Evaluating for Slam 5: Jacoby 2NT Auctions
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My last article used Short Suit Total (SST) analysis to examine splinter auctions. The Short Suit Total is the number of cards held in the partnership's two shortest suits. You can estimate the working high card points required to make a slam using the SST and this simple formula:

Working HCP needed for slam: 20 + 3 * (SST-1)

For example, if the SST is 4, then the partnership will require: 20 + 3 * (4 - 1) = around 29 working HCP to make a slam. (If math is not your strong suit, review my last article to learn more.)

If your partner's bid describes his HCP within a 3-HCP range and describes his shape (as a splinter does), it becomes easy to:

• calculate the HCP needed for slam using the SST
• add up the actual working HCP held by the partnership
• compare the two numbers

This method provides an easy way to see if the partnership is in the slam zone in many auctions. This article is the first of three to apply SST analysis to Jacoby 2NT auctions (J2N). It will examine tuning the bidding after J2N to make finding the slam zone easier. J2N is a different animal than a splinter and the bidding approach after J2N is quite different. Before we delve into J2N, let's contrast J2N with splinter raises to see why.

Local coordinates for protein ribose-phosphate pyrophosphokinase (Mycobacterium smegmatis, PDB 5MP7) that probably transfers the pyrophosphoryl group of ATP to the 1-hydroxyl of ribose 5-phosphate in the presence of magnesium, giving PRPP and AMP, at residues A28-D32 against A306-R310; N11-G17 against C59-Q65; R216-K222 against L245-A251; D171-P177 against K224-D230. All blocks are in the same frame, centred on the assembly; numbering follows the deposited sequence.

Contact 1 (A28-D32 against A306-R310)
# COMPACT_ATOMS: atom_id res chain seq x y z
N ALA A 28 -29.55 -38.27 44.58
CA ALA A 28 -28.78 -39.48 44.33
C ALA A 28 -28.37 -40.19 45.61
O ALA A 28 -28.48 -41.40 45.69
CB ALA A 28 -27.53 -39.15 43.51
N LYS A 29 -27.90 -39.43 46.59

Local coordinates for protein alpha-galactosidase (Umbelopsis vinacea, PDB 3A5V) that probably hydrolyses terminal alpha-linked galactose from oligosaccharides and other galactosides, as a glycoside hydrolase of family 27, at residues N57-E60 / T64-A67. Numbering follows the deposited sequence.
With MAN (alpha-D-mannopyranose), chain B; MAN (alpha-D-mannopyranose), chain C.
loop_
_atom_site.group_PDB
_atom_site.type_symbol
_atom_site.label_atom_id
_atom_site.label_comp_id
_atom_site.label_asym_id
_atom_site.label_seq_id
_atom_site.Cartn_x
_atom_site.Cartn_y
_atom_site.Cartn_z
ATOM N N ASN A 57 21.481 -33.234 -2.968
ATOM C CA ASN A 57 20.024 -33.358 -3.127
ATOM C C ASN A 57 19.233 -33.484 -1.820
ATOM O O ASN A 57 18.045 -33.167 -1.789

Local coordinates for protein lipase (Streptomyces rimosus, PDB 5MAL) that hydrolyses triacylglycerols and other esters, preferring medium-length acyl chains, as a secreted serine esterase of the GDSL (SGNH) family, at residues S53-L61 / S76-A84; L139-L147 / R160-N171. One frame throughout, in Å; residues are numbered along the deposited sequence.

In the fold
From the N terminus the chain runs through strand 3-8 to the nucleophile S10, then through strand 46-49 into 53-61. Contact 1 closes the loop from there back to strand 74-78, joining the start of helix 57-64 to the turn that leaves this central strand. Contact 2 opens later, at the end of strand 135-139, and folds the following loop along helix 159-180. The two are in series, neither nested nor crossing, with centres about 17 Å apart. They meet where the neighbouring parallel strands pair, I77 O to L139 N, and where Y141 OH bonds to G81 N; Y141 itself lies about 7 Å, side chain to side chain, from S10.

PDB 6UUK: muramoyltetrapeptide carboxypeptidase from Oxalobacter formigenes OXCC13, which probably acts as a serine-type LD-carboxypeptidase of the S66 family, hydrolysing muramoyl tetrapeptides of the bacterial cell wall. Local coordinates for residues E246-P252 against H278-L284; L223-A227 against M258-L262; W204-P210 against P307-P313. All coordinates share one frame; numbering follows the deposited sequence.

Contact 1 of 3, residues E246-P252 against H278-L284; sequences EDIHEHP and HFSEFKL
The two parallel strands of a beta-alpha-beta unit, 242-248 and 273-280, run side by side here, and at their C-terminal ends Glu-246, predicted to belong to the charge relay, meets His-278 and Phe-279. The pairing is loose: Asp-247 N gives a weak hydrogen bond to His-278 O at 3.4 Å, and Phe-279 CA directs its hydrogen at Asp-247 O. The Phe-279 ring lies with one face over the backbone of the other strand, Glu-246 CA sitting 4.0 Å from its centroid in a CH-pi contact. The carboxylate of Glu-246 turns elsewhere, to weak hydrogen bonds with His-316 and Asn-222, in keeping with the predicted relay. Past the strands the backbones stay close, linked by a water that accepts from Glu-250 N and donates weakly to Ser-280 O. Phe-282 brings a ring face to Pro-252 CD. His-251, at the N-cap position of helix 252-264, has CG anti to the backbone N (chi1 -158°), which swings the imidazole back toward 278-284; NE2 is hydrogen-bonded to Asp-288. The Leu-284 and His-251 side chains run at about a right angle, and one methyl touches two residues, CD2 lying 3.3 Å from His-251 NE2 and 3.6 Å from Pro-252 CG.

J2N versus Splinter

A splinter raise communicates all the information opener needs to judge when the partnership is in the slam zone: responder's specific shape and his high card range. From this info opener can identify:

• Working HCP the partnership needs for slam (by calculating the SST)
• Working HCP the partnership holds (by adding his own working HCP to partner's range)

Finding the slam zone is a piece of cake when you know that the partnership needs 26 working HCP to make a slam and in fact holds 25-27 working HCP. This is the beauty and brilliance of the splinter raise--all the information needed to spot the slam zone is packed in one bid. Now let's consider the problem of locating the slam zone in a J2N auction:

W
N
E
S
1
P
2NT
P
?

• Can opener tell the partnership's SST? Not when he does not know whether partner holds shortness or where it lies.
• Does opener know how many working HCP the partnership has? Not when responder might have 12 or 20 HCP (some of which could be wasted).
• Can opener know which of his own cards are working? Not when responder might hold a singleton opposite any of his side suits.

In short, after a J2N raise, opener has no clue whether the partnership is in the slam zone. The J2N raise simply does not carry the same amount of information that a splinter bid does.

So how to continue the auction? Before we can consider a slam, one of the partners will need to describe his shape and values more precisely. But who? When faced with an uninformative J2N raise, opener should describe his own hand rather than try to take over. Opener should communicate enough information that responder can accurately judge the SST and working HCP for the partnership (and hence whether the partnership is or is not in the slam zone).

Andrew's first guideline: After a J2N raise, unless opener is very strong and can take over, opener describes his hand and responder makes the decisions.

Responding to J2N

Let's take a look at the traditional J2N responses in the context of slam analysis. As I'll show, they make it difficult for responder to perform an SST analysis at the table. I'll propose some minor improvements that will help tremendously. However, let's start with this familiar structure